AUSTIN, Texas (AP) - The Texas Legislature's approval of $5.4 billion in cuts to public education may energize angry parents in a way similar to how the tea party movement mobilized conservatives in 2010.
In the Texas House alone, at least 29 candidates who are current or former school board members - or have other education experience - are challenging incumbents or vying for open seats in the May 29 primary.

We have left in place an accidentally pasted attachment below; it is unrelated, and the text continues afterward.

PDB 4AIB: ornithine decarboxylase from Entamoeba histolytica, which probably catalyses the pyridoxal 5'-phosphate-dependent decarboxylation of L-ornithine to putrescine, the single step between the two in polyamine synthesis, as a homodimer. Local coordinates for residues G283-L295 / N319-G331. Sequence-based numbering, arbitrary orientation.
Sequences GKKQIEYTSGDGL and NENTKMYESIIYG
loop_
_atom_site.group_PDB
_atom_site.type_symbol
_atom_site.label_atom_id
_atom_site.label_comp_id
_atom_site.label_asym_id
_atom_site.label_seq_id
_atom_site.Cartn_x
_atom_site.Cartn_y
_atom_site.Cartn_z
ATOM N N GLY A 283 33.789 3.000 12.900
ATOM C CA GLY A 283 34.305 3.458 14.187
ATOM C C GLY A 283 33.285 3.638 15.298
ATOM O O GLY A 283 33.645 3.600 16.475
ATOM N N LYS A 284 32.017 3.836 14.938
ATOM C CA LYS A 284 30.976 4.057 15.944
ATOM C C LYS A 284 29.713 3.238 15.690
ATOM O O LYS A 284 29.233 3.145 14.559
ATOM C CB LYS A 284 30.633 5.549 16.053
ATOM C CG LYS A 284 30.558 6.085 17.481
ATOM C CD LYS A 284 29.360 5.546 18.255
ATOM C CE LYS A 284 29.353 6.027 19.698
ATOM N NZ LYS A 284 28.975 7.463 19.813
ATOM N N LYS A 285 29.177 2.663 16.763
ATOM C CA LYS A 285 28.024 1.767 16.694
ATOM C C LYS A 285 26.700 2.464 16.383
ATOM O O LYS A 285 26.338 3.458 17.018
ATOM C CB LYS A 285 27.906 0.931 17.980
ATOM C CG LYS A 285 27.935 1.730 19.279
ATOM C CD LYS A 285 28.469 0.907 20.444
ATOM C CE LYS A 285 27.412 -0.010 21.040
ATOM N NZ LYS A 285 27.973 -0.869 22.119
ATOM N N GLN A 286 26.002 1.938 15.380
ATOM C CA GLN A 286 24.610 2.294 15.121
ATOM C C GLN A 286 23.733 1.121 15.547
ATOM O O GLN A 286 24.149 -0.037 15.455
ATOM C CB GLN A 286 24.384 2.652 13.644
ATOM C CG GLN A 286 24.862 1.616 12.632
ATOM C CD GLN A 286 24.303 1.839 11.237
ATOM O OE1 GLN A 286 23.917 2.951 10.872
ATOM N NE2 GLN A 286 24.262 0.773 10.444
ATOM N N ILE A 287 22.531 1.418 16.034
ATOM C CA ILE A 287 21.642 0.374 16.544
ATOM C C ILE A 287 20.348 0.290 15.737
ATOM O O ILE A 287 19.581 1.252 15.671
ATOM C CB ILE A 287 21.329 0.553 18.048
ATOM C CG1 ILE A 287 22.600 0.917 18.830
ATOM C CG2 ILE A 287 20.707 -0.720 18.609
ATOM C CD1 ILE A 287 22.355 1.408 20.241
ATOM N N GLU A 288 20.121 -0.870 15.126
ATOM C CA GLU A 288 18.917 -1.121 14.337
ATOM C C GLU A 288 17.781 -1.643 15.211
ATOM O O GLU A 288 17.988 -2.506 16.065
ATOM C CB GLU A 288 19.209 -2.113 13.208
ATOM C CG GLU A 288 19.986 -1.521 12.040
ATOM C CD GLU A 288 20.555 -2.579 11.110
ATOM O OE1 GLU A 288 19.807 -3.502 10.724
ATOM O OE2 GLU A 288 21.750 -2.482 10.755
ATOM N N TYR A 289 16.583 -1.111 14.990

Seventeen are Republicans and 12 are Democrats. Most are pledging to fix Texas' broken school finance system and dial back the importance of high-stakes standardized tests.
A possible education backlash has one Republican incumbent nervous she could lose her seat and another facing a primary challenge that may be stronger than expected.
Pro-education candidates may also grab some open House seats.
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